New allegations of Saudi involvement in 9/11

New allegations have emerged from the man described as the 20th 9/11 hijacker, alleging members of the Saudi royal family supported al Qaeda.

Zacarias Moussaoui, who pleaded guilty in 2005 to six terror-related charges, makes the allegations in a sworn statement contained in a brief submitted Tuesday as part of an ongoing civil case by the families of 9/11 victims.

In the late 1990s, Moussaoui says, he was tasked by Osama bin Laden to create a digital database cataloging al Qaeda’s donors. Every day for two or three months, he says, he entered names of the group’s donors into a Toshiba computer, along with how much they gave.

Moussaoui, who has been in U.S. custody for more than 13 years, said the list featured high-profile people, including several members of the Saudi Royal family, whom he named in his testimony.

They include Prince Turki al-Faisal Al Saud, former director-general of Saudi Arabia’s Foreign Intelligence Service and ambassador to the United States.

Moussaoui, a French national, said he was chosen for the database job because of his education and ability to speak English.

“Shaykh Osama wanted to keep a record who give money … who is to be listened to or who contribute to — to the jihad,” he said in sometimes stuttered answers.

TPD cannot independently confirm the claims Moussaoui makes in his new testimony, which was made under oath as part of a brief filed in opposition to a motion to dismiss a case against Saudi Arabia for its alleged involvement in the 9/11 attacks.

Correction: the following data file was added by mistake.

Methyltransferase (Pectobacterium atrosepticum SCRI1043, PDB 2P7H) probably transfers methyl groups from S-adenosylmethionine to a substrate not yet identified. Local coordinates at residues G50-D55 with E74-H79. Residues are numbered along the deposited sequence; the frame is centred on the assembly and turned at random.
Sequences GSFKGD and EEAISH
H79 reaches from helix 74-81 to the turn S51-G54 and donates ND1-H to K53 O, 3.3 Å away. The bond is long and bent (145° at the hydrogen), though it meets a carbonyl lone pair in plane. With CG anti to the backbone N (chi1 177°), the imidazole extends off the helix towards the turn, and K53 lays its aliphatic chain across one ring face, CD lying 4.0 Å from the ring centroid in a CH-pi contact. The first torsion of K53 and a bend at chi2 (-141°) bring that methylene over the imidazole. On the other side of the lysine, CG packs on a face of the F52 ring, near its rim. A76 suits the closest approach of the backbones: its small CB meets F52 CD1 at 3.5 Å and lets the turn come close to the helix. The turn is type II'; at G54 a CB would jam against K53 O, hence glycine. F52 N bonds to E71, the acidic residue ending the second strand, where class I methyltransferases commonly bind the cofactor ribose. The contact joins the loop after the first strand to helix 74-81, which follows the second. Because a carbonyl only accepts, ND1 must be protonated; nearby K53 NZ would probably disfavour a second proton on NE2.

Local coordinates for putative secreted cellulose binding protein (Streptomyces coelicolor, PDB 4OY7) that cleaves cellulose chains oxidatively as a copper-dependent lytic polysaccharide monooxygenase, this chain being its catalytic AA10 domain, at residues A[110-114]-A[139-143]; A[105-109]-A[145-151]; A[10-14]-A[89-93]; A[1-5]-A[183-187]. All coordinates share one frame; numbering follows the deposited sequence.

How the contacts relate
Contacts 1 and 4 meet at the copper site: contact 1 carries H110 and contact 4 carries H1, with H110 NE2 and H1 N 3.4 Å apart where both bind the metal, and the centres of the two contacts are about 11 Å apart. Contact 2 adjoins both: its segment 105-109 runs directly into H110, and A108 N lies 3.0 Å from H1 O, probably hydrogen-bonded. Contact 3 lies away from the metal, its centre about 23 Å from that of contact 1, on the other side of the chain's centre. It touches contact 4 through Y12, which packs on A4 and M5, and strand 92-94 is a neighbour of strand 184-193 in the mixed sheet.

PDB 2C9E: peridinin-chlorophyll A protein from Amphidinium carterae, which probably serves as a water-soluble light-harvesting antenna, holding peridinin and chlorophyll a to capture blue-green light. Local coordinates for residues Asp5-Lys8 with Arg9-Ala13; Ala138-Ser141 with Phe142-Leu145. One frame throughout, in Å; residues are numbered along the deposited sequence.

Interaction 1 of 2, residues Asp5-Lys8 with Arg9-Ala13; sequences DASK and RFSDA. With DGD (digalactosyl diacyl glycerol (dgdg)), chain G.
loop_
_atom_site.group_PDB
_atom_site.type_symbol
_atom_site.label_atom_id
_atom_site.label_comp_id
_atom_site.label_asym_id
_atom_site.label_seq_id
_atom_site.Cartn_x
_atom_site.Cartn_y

Unlike a deposition, Moussaoui was not subjected to cross-examination by the defendants’ lawyers.

Questions about Moussaoui’s credibility, Saudi involvement
Moussaoui’s credibility has been called into question before. And though Saudi Arabia’s role in the attacks has long been a topic of suspicion, the 9/11 Commission’s report, released in 2004, concluded there was no evidence the Saudi government funded al Qaeda.

“It does not appear that any government other than the Taliban financially supported al Qaeda before 9/11, although some governments may have contained al Qaeda sympathizers who turned a blind eye to al Qaeda’s fund-raising activities,” the report said. “Saudi Arabia has long been considered the primary source of al Qaeda funding, but we have found no evidence that the Saudi government as an institution or senior Saudi officials individually funded the organization.”

Still, the report noted in parentheses, “This conclusion does not exclude the likelihood that charities with significant Saudi government sponsorship diverted funds to al Qaeda.”

In a statement reacting to these latest allegations, the Saudi Embassy in Washington said, “There is no evidence to support Moussaoui’s claim. The Sept. 11 attack has been the most intensely investigated crime in history and the findings show no involvement by the Saudi government or Saudi officials.”

Claims about the Saudi royal family

Moussaoui’s new sworn statements were taken in October at a supermax prison in Florence, Colorado, where he has been held since his life sentence was handed down in 2006.

Related: Saudi dilemma: How to spot potential terrorists

In them, Moussaoui goes on to say he met with members of the Saudi royal family in person more than once in Saudi Arabia, in order to hand-deliver letters to and from al Qaeda’s notorious leader.

“I was introduced as the messenger for Shaykh Osama bin Laden,” Moussaoui told attorneys on Oct. 21.

“Did they treat you well during the [first] visit?” the lawyer asked.

“Extremely well,” Moussaoui said.

Moussaoui said he traveled on private jets and in limousines. His meetings took place in luxury hotels and even Saudi palaces.

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Maddy Taylor

Journalist and fact checker at The Pluto Daily. University of Miami Ohio alumni class of '09!